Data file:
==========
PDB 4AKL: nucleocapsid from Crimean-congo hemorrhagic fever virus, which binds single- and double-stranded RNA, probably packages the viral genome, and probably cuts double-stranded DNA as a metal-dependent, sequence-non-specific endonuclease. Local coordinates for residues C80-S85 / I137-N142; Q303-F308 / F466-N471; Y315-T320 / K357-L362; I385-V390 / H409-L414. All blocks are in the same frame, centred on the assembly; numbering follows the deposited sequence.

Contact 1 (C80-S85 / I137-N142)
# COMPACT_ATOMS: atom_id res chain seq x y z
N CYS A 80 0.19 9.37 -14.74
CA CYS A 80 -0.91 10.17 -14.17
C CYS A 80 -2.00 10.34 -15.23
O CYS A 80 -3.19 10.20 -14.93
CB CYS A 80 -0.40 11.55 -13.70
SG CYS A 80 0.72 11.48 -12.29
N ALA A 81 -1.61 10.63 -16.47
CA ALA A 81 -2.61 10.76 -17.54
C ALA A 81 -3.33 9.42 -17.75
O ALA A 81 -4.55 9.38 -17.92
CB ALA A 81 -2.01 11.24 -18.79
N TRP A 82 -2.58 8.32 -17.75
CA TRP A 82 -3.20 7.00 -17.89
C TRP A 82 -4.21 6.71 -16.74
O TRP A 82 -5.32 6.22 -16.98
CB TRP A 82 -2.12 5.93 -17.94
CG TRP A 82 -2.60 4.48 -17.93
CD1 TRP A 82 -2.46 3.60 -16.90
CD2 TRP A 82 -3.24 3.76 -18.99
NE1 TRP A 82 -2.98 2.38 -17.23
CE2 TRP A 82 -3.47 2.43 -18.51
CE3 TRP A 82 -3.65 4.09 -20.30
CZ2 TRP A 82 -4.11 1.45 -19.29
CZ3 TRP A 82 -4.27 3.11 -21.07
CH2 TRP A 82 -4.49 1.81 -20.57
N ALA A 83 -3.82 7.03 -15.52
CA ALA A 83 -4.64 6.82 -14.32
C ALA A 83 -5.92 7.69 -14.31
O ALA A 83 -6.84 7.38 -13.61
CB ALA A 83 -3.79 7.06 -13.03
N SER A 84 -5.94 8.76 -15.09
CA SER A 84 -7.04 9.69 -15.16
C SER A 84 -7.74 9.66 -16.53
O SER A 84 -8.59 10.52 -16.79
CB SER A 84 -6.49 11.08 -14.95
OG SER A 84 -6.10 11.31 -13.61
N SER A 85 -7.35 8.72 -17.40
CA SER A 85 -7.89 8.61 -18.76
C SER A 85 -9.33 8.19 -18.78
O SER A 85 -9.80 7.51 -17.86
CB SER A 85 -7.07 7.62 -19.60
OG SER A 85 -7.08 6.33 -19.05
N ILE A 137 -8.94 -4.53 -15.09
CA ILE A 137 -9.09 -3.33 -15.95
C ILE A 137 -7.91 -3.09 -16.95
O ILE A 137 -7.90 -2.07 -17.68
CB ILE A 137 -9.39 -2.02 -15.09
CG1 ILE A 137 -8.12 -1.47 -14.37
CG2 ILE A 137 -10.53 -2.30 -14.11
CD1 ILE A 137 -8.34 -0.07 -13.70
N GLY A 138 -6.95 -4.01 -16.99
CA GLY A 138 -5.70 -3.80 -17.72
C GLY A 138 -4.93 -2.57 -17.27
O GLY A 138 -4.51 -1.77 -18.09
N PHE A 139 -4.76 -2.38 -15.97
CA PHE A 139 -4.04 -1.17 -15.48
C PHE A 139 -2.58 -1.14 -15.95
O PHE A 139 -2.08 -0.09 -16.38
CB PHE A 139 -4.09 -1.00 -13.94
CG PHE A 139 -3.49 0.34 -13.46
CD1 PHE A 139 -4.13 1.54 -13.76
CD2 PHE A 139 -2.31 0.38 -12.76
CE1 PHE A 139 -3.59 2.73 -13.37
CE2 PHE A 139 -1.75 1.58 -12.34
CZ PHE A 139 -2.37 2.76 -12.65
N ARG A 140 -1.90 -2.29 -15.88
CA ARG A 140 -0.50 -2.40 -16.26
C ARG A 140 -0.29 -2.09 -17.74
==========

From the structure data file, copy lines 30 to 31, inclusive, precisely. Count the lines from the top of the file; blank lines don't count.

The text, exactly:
CA ALA A 83 -4.64 6.82 -14.32
C ALA A 83 -5.92 7.69 -14.31